African-American Oral Histories
Clip 1: Transcript
How People See Her
Running Time: 4 min 21 sec
JH: Can you say a little bit more about that? I don’t, I’m from Sweden, I was born and raised in Sweden and came to the States for college. So, Austin is kind of a new town for me too and I don’t know necessarily the different reputations of different schools.
AS: Ok, well, we have a lot of schools that are in east, east of everything. Like the majority of African American and Hispanic schools are like Johnston, LBJ High School, Reagan. More of the, I guess White schools are Anderson, McNeil, Westlake, and Austin High. I remember growing up Westlake hated, Westlake hated Reagan and Reagan hated Westlake. It was like Black versus White, and it was just a big ‘ol, you know, it was ugly. But, I say that because my mom felt like she had to move me to a predominantly White school for me to get better schooling and just to make my life better. And so I guess in a sense that was smart because from there I went to Texas A & M, which is another predominantly White school and I’ve done well. I went ahead and got my master’s. So you know, I kind of understand but you kind of feel like you’re stuck in the middle. Because, if you look at me, I’m Black but when Black people look at me sometimes they think that I’m White. And then I know that I’m not White, but White people know that I’m Black, and so.
JH: When Black people look at you and say you’re White what is that, what do they base that on?
AS: They base that on my education and how I talk, where I live, how I dress, the places that I’ve been. Only White people go out of the state of Texas. Only White people go to Europe and stuff like that. Only White people have a degree and stuff like that. It was hard because I’ve always been smart but sometimes you’re afraid to actually be smart. Like when I went away to college, when I would come home a lot of my friends would be like, “Oh, you think you’re White now, ‘cause you go to Texas A & M!” And I’m like, “But I’m not.” And I always felt like I had to talk two languages. I had to learn to talk street when I was around them and then of course when I went to school I was okay, because to them I was just a student trying to get my degree. So, I’ve always kind of felt like, okay, I have my hands, both of my hands stuck in two worlds, a world of privilege and then a world of maybe, I wouldn’t say poverty/inner-city, but more cultural as far as like my community. Being African American you toy with those things, because in my heart, I’m Black. But it’s hard when you try to succeed, other Blacks perceive you to be a traitor or, “You think you’re better than me,” and that’s not what it’s about. It’s about trying to have a better life for yourself.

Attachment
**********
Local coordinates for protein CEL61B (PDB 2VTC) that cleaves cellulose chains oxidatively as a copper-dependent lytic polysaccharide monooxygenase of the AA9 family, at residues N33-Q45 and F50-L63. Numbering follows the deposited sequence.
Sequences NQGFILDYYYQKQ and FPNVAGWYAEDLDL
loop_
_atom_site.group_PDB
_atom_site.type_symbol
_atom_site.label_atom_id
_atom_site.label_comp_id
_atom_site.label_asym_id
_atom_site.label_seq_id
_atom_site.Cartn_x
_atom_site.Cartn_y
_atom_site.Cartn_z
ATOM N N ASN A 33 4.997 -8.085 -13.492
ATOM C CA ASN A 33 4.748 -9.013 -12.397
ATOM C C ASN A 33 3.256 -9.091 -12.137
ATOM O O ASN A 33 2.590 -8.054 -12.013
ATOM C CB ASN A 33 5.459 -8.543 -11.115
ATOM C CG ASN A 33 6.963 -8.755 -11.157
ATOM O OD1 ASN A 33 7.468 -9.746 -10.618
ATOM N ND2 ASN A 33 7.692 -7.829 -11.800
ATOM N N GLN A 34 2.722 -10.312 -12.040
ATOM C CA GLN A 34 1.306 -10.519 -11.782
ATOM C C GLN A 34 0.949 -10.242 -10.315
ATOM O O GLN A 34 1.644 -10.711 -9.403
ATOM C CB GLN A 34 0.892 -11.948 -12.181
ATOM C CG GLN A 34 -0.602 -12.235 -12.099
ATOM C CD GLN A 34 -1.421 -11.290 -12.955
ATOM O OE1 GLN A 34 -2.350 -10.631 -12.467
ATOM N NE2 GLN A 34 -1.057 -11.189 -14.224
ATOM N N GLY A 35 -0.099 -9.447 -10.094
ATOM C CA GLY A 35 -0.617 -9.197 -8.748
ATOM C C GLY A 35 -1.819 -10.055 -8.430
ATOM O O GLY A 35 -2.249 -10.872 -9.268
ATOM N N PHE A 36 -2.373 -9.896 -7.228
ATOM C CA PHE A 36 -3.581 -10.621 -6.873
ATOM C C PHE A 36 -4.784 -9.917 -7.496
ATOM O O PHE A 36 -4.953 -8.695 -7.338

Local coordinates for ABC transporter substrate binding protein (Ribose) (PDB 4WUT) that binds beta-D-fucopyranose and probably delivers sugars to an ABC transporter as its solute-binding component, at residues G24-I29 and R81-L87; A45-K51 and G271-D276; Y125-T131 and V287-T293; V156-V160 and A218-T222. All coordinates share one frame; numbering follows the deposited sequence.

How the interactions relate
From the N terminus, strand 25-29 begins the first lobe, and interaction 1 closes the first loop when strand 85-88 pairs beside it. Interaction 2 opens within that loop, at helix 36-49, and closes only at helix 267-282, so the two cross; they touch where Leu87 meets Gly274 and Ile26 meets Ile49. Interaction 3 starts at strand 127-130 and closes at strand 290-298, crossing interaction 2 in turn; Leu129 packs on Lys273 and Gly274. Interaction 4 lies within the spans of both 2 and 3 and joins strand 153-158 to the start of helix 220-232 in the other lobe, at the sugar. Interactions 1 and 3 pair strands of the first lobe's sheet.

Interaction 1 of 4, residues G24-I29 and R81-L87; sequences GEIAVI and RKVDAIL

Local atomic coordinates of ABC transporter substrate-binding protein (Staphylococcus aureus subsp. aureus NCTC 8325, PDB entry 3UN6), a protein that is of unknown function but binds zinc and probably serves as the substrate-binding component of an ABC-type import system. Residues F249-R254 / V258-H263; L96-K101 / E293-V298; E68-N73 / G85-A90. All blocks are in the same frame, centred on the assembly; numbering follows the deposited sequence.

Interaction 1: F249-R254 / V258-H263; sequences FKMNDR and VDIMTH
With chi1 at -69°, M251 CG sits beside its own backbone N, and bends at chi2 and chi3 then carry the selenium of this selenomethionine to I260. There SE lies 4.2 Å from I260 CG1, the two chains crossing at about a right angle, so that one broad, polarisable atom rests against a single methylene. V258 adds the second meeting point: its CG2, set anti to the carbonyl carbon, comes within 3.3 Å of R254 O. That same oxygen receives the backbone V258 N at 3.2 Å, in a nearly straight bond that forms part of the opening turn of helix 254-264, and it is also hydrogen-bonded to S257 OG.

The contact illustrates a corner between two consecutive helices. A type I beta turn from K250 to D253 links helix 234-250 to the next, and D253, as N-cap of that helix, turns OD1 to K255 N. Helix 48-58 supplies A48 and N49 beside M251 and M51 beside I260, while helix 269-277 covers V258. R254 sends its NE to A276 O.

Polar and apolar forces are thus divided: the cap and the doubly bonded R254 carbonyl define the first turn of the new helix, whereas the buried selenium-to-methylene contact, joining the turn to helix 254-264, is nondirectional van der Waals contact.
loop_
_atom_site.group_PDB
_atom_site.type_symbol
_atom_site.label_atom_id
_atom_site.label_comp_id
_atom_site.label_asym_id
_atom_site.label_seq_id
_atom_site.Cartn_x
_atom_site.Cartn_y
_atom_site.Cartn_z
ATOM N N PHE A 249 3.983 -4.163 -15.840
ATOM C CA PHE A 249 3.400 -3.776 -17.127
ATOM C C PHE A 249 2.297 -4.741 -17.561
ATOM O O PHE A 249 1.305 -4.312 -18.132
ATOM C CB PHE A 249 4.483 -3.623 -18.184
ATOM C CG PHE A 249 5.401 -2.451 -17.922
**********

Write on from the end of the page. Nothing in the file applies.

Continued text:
JH: Does that feel hurtful?
AS: Oh yeah, it’s hurtful. I mean, because that’s not my intent. My intent has always been, you know, my household my mom was like, “You’re going go to college. You’re going to do two things: you’re going to go to college or you’re going work and we’re not going be sitting around doing nothing.” My mom was the type she would drive us around Austin and say, “When you do drugs, you’re going look like that.” So a lot of things are put into that. So, yeah of course it’s hurtful because when I get up in the morning, I’m Black and I’m proud of that but it’s hurtful when your own community kind of makes you feel bad for the success that you’ve had.
“Oral Narrative as History.” Students received class credit for this work, and were under the supervision of Dr. Martha Norkunas, director of “The Project in Interpreting the Texas Past.”
Every effort has been made to transcribe the audio recordings exactly. On occasion a word, or phrase, was difficult to hear and this is indicated by a question mark in brackets.
Date of Interview:
February 22, March 3, April 3, 2006
University of Texas, College of Engineering, Austin, Texas
Digital video and micro cassette audio